Friday, May 27, 2005


Grammar Lesson

Preston Jones reviews Tore Janson's book A Natural History of Latin. It's an excellent review, but in the middle of it is this sentence:
But if Latin died in our mouths, we'd just stop talking; or, at best, we'd be left mostly with monosyllables bequeathed to us from the Angles and Saxons—requiem aeternum dona eis, Domine.
In Latin, adjectives must agree with the nouns they modify in gender, number, and case. The noun requiem is feminine, singular, and accusative, and therefore it requires a feminine, singular, accusative adjective, aeternam (not aeternum).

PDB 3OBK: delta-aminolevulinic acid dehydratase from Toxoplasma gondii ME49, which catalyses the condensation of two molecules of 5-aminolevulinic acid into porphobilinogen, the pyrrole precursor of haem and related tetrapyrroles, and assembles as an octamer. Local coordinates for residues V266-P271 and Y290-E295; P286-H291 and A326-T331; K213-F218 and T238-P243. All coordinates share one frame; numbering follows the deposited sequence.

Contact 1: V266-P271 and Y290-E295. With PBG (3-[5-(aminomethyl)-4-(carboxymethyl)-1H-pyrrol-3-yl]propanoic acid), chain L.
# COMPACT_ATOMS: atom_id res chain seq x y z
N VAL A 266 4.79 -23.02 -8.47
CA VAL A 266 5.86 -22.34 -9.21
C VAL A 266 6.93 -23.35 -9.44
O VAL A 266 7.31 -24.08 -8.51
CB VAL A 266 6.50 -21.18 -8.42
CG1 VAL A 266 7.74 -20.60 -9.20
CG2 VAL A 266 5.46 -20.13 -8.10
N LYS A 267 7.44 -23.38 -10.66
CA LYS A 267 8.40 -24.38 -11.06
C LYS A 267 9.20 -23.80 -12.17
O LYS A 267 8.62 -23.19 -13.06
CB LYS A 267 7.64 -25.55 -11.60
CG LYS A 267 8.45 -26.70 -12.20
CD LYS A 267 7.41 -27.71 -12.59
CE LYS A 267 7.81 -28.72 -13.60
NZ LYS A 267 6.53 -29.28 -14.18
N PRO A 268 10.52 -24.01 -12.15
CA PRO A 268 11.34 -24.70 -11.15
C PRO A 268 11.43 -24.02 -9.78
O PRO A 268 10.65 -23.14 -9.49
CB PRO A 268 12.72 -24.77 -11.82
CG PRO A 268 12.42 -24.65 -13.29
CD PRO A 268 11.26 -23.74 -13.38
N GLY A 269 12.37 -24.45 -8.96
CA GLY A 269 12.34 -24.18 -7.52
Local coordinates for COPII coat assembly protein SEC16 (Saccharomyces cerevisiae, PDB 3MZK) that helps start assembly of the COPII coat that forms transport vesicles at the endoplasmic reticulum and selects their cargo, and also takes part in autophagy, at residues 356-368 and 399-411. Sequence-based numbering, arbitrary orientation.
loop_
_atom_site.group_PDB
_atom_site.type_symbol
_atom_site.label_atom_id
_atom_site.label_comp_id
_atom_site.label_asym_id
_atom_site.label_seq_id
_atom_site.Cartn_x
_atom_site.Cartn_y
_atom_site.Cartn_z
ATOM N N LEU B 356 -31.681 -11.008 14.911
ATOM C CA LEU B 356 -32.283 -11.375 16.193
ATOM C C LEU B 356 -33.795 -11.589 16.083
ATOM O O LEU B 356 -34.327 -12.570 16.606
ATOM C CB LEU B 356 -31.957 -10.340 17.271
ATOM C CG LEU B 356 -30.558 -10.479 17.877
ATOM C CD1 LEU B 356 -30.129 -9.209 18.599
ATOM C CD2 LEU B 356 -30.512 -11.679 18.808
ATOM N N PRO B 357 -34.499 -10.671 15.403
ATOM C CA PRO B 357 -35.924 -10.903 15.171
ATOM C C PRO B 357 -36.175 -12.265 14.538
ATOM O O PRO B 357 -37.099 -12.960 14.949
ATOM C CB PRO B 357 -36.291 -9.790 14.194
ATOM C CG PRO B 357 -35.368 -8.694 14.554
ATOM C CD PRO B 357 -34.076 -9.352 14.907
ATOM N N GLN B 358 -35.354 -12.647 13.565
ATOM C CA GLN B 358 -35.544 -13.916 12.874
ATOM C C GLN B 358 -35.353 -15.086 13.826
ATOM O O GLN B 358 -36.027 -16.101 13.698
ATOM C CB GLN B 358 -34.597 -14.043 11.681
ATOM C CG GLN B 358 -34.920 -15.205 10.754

I see over a thousand Google hits for the incorrect requiem aeternum, and even a few for the impossible requiem aeternem. The sentence comes from the introit of the Mass for the Dead and means "Eternal rest grant unto them, O Lord."

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